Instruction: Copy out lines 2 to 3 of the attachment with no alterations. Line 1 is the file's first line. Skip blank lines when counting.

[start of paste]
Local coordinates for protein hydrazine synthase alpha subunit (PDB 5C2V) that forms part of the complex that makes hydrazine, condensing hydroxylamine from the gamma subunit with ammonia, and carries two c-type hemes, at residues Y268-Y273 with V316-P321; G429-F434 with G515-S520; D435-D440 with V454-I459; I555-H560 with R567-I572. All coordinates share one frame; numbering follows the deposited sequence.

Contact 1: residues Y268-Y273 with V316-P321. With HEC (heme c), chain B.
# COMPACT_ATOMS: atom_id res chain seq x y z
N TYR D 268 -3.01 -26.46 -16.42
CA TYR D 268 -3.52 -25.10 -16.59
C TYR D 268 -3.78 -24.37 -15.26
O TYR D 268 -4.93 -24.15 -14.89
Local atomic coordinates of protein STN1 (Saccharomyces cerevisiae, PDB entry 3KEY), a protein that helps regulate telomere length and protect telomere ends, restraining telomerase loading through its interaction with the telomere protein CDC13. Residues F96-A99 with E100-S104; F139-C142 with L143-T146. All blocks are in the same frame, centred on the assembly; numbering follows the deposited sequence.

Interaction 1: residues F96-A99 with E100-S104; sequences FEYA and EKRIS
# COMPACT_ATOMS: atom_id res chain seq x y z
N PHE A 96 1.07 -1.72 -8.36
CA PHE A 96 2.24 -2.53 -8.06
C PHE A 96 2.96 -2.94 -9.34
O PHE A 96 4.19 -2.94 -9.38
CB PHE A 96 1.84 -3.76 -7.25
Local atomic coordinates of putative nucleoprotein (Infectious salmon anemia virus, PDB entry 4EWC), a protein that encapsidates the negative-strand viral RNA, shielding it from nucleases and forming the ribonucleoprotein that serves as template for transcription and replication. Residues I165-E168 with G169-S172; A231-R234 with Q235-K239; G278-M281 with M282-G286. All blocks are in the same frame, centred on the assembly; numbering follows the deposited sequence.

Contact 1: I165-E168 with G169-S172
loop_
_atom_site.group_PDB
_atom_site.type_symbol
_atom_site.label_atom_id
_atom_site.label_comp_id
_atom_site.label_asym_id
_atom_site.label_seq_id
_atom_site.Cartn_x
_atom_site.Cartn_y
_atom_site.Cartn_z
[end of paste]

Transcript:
Contact 1: residues Y268-Y273 with V316-P321. With HEC (heme c), chain B.
# COMPACT_ATOMS: atom_id res chain seq x y z